The mission statement of the Virginia Department of Alcoholic Beverage Control (VABC) reads as follows:

“The mission of the Department of Alcoholic Beverage Control is to administer ABC laws with an emphasis on excellence in public service and a focus on public safety by ensuring a safe, orderly and regulated system for convenient distribution and responsible consumption of alcoholic beverages while generating a reasonable profit for the Commonwealth and its localities.”

In talking with board members and agency leaders, it’s clear that everyone involved is committed to the fundamental spirit and practical details of this statement, which is one of the reasons that Virginia’s control system is so well-regarded among the control state community.

As the chairman of the department, Clarence W. Roberts is responsible for overseeing all the workings of the agency, but he is quick to point out that the essential operation of the department is a total “team effort.”

“There are no individual decisions made within this agency,” Roberts stated. “Everything is voted on by all three board members, and it is all done in written formal votes that are recorded to avoid any possible misunderstandings.”

The other two members of the three-member board underlined the success of this decision-making policy. “Fortunately, the current board works very well as a team,” said Clater Mottinger, appointed to the board by Governor George Allen in 1996. “We all have equal powers and none of us can make unilateral decisions. We discuss things and come to consensus decisions. It is a successful, time-tested system.”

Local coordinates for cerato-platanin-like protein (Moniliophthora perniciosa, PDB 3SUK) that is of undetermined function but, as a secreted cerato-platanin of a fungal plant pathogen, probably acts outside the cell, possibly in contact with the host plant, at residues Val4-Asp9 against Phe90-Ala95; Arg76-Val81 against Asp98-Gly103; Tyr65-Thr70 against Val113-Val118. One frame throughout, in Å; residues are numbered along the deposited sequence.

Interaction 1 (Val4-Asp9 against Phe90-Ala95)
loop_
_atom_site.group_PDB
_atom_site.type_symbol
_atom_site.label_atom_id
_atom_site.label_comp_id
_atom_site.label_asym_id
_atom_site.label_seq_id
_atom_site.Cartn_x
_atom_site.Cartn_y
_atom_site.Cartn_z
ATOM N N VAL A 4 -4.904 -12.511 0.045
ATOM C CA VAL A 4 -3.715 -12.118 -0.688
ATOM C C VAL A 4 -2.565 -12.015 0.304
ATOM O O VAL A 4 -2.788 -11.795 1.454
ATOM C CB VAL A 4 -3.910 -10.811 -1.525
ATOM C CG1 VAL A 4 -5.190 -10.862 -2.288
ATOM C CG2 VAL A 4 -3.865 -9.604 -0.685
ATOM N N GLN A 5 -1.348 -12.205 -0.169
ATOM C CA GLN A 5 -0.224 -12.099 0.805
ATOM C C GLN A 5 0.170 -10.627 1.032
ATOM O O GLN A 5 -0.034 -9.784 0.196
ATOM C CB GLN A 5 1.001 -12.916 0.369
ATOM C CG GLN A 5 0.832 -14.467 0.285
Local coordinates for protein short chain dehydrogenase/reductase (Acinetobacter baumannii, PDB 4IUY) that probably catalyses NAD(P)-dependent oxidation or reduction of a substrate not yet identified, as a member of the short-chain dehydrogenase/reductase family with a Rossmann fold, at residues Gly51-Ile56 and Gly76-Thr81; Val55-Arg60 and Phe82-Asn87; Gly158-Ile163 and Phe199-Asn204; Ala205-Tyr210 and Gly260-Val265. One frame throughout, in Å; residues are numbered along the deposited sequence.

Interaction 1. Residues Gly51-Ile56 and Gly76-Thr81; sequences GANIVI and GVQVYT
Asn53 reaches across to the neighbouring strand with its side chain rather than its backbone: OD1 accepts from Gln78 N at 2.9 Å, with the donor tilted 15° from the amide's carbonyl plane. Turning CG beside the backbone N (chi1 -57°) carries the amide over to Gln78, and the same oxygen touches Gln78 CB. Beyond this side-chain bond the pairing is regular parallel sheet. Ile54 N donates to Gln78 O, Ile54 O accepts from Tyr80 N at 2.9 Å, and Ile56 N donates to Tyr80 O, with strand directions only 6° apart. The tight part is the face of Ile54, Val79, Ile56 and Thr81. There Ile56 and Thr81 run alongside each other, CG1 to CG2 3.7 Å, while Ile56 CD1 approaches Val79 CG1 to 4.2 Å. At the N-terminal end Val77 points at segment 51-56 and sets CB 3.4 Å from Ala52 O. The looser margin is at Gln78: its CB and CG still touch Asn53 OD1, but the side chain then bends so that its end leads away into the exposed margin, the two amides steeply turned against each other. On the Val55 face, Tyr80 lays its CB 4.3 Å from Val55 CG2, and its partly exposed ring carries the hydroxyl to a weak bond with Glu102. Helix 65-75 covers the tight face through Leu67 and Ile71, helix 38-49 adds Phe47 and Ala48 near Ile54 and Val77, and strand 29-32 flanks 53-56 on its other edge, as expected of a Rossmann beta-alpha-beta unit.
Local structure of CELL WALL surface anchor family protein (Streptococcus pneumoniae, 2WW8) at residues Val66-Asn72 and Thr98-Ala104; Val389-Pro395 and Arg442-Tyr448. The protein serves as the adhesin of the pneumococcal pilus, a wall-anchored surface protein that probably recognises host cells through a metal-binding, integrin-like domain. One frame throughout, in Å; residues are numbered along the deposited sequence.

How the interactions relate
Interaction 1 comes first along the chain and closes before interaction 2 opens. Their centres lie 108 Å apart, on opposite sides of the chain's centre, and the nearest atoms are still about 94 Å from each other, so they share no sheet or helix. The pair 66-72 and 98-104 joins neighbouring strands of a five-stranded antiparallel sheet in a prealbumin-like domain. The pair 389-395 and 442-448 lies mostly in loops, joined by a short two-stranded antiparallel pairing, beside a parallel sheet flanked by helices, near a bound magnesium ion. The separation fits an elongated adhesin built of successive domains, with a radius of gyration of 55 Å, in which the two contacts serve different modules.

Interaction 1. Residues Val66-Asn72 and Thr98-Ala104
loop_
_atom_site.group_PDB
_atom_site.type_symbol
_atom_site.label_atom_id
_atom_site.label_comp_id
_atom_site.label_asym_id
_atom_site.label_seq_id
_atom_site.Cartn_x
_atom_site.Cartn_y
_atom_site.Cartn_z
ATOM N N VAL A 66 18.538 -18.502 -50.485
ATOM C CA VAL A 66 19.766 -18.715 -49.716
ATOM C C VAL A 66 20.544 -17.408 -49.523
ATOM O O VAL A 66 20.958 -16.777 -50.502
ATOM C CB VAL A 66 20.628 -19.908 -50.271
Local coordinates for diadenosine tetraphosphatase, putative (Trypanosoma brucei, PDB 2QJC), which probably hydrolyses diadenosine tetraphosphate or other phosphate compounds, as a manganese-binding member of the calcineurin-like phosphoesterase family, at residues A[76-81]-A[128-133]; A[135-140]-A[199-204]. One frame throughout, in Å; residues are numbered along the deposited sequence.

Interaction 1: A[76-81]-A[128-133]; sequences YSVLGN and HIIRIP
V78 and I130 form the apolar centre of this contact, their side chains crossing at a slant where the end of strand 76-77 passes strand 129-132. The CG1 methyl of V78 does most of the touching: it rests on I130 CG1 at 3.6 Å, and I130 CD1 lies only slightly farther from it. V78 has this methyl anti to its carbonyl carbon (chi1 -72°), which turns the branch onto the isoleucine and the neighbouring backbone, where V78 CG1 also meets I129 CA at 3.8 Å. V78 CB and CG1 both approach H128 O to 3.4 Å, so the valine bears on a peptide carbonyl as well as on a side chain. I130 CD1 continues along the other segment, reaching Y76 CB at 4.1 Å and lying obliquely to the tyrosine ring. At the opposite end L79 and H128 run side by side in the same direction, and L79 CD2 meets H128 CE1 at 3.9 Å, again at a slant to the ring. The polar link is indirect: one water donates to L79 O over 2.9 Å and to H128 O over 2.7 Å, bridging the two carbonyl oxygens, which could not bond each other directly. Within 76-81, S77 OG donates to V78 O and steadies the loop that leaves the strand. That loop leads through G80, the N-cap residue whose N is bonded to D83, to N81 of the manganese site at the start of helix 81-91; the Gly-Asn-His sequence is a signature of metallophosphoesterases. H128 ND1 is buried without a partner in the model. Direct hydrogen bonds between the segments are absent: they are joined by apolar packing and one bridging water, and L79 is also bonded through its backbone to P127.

The board also involves representatives of employees for all the major decisions made by the board, Roberts said. “We bring the team together on main policy decisions. They [employees] have to implement it, so they should be part of the process.”

The theme of teamwork extends to the system’s suppliers, Roberts said. “We have an ‘Open Door’ policy, and want it to be known that there are no barriers between us and our suppliers, including brokers, distillers, company reps and anybody else involved. That’s very important to our agency.”

Roberts continued: “Basically, what I want to emphasize is we all work as a team: the board members, the very able management staff, and all employees.

“I see this as a service agency,” Roberts added. “I believe it’s important to provide the best service possible to our external customers, who are the people of Virginia, and also to our internal customers, who are our own employees. They are our most important resource.

“My job is to create an environment where every employee can have a sense of accomplishment. We want to provide an atmosphere of training so they can meet, and then exceed, their own expectations. We want our employees to go home happy at the end of the day satisfied by the day’s work they put in.

“If we can build that atmosphere, the service we provide to our external customers will be second to none.”

“We all play an equal part,” emphasized Sandy Canada, the most recently appointed board member, named by Governor Jim Gilmore in June 1998. “We’re very excited at the ABC. Sales are up and we’re moving forward aggressively. We hope the trend continues.”

Indeed, the VABC has a lot to be excited about.

It has developed a comprehensive program to upgrade and relocate specific state stores as well as add new stores to the system.